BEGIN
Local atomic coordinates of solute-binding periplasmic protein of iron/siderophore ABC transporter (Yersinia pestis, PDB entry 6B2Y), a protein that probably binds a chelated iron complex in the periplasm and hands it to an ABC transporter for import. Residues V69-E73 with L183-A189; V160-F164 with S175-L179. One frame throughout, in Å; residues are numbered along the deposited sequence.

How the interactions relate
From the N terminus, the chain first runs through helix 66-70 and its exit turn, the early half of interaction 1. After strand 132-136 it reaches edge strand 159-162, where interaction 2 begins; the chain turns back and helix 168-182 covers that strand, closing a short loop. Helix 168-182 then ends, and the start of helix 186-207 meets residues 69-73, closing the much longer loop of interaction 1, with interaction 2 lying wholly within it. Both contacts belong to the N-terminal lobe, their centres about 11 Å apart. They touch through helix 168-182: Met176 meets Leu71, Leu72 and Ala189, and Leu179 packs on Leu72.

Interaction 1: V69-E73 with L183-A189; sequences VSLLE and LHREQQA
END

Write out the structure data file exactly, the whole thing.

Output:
Local atomic coordinates of solute-binding periplasmic protein of iron/siderophore ABC transporter (Yersinia pestis, PDB entry 6B2Y), a protein that probably binds a chelated iron complex in the periplasm and hands it to an ABC transporter for import. Residues V69-E73 with L183-A189; V160-F164 with S175-L179. One frame throughout, in Å; residues are numbered along the deposited sequence.

How the interactions relate
From the N terminus, the chain first runs through helix 66-70 and its exit turn, the early half of interaction 1. After strand 132-136 it reaches edge strand 159-162, where interaction 2 begins; the chain turns back and helix 168-182 covers that strand, closing a short loop. Helix 168-182 then ends, and the start of helix 186-207 meets residues 69-73, closing the much longer loop of interaction 1, with interaction 2 lying wholly within it. Both contacts belong to the N-terminal lobe, their centres about 11 Å apart. They touch through helix 168-182: Met176 meets Leu71, Leu72 and Ala189, and Leu179 packs on Leu72.

Interaction 1: V69-E73 with L183-A189; sequences VSLLE and LHREQQA